Zinc’s use in the energy world’s increasingly important battery sector is beginning to challenge current lithium and lead models.
Zinc is gaining ground in the battery industry, becoming increasingly key to powering portable and energy-hungry devices.
Although zinc was around in the early days of batteries — Alessandro Volta’s voltaic pile, the predecessor of modern batteries, stacked copper and zinc plates to conduct electrical currents — until recently it has largely given way to lead-acid — and more recently, nickel, cadmium and lithium-ion — batteries.
While zinc never entirely left the market, it has faced competitors constructed of low-cost materials that can reliably and repeatedly hold charges. As a result, zinc has not played a dominant role in supplying the market’s need for cheap and reliable energy storage.
But zinc energy-storage technologies are evolving and picking up where other batteries are falling short.
Lithium-ion batteries — currently the battery of choice for the majority of personal electronics, laptops and electric vehicles — require extensive casings because of their high volatility when exposed to water or air. This volatility limits their size and charge capacity, making them less capable of adapting to evolving energy-storage demands.
Further, the ability to source cheap and plentiful lithium has led to a lag in battery technology that has forced designers to conform to their battery’s restrictions.
But zinc is helping to change this situation.
Existing and emerging zinc batteries
In the face of this growing need for new battery options, a number of zinc battery designs are offering two specific selling points.
The first is flexibility. New designs and methods of construction, such as those used to make Imprint Energy’s recently released Zinc Poly™ batteries, are providing practical options for wearable battery technology, according to Bloomberg. Using the type technology that is used to print graphics on T-shirts, the Zinc Poly™ battery is designed to be flexible, small and capable of being molded into almost any shape.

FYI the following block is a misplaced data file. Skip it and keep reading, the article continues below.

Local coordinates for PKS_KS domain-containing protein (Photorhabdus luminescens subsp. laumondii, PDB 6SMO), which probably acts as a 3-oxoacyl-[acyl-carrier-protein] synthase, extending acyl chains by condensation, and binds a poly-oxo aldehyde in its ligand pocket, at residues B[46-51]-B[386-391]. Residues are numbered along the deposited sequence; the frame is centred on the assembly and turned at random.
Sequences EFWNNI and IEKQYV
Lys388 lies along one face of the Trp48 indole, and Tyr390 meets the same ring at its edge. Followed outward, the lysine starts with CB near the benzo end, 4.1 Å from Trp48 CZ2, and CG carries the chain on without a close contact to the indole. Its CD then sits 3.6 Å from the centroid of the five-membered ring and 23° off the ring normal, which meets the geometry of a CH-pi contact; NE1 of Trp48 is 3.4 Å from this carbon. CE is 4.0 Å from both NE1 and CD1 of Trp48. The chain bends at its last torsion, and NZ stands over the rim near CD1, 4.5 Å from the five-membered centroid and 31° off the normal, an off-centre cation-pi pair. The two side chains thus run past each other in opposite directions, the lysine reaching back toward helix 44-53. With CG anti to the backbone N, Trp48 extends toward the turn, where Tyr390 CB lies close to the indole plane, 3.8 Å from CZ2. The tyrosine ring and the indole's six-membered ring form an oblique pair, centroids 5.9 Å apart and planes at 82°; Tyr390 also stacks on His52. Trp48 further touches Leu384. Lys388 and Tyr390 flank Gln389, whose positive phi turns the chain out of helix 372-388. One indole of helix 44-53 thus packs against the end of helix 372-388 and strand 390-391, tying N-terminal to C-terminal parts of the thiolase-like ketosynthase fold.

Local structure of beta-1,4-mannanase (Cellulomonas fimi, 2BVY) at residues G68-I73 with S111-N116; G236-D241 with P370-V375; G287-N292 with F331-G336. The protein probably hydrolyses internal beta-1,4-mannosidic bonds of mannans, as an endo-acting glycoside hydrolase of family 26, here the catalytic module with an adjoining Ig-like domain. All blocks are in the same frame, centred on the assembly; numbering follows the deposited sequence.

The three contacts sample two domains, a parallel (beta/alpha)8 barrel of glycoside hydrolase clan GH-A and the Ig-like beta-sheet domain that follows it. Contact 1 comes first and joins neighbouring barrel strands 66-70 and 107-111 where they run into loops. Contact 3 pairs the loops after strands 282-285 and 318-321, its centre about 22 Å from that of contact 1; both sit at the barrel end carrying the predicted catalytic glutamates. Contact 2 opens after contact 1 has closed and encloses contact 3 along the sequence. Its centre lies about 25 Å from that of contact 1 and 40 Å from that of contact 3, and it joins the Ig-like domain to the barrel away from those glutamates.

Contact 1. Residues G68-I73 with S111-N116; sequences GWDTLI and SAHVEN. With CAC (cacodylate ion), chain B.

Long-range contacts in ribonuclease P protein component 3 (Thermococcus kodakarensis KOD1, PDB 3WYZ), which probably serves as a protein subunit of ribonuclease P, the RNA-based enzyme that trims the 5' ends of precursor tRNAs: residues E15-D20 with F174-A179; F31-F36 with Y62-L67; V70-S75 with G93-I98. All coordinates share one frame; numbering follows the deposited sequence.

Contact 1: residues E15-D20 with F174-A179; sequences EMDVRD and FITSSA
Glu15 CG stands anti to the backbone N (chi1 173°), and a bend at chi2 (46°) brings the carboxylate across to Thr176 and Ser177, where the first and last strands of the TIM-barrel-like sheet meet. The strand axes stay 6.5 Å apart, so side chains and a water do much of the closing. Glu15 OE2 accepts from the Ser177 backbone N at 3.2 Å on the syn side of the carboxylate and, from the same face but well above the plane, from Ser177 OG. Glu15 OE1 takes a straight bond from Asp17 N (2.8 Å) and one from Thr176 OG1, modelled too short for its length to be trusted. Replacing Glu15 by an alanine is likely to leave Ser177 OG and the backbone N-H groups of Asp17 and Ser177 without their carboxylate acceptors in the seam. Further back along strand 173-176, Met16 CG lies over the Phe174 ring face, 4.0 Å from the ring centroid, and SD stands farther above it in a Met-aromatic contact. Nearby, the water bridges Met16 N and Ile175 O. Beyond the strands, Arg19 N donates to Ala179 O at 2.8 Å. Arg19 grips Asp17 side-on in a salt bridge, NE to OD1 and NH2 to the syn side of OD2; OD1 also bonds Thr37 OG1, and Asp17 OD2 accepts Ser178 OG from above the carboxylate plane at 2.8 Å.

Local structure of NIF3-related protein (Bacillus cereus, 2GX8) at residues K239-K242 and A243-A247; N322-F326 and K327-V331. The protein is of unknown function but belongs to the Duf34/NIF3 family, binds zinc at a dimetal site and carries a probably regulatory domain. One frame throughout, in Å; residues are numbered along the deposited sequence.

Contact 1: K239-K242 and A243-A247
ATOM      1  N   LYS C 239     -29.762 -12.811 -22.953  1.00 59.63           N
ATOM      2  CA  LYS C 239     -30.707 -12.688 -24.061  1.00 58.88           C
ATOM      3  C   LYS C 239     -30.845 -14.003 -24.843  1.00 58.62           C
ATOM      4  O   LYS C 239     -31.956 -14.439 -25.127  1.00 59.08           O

Further, as zinc is less toxic and can be safely exposed to water or air, it is much more adaptable and less dangerous for harvesting electrolytes. Zinc as a metal is a less significant risk than materials like lead or lithium, and thus creates fewer concerns for applications that are placed on, or even inside, the body.
Hearing aids, internal heart, blood or organ monitors and wearable gadgets like Nike’s FuelBand bracelets or temperature-responsive clothing are all products that could make use of the flexibility of new zinc technology.
The second selling point is zinc batteries’ ability to quickly recharge. As batteries grow larger in capacity, they take longer to charge.
Zinc battery technology uses zinc as the anode combined with an electrolyte and a cathode made of a metal oxide. Zinc ions travel from the anode to the cathode through the electrolyte, creating a chemical reaction that allows electrons to be collected along the way.
The Zinc Poly™ battery’s use of a solid electrolyte source, in contrast to the air or liquid solution options used in many other batteries, helps prevent the development of dendrites (whiskers) that develop and reduce a battery’s ability to recharge.
The stable, more clean design allows the battery to adapt to the emerging, more intimate and delicate uses for energy storage.
Zinc demand and batteries
While the Zinc Poly™ model is only one specific development for zinc-based batteries, zinc’s use in other areas is also growing.
Zinc’s abundance and low cost, relative to other battery materials, will be a key factor that makes it an attractive material for battery design over the long term.
Currently, 21 months of global zinc production would be sufficient to produce 1 billion 10-kWh zinc-air batteries. That’s compared to the more than 180 months of lithium production that would be required to produce the same number of lithium-ion batteries.
Large-scale energy storage for electric vehicles and renewable energy sources (such as wind and solar) desperately rely upon ensuring that energy production is stored and dispensed for constant and stable consumption.
The impact of zinc-based batteries on zinc’s overall demand and price will not likely be significant. Currently two-thirds of zinc production is used for galvanizing or alloying use. However, zinc’s role in energy storage is likely to grow and will result in increasing reliance on the metal.
Securities Disclosure: I, James Wellstead, hold no direct investment interest in any company mentioned in this article.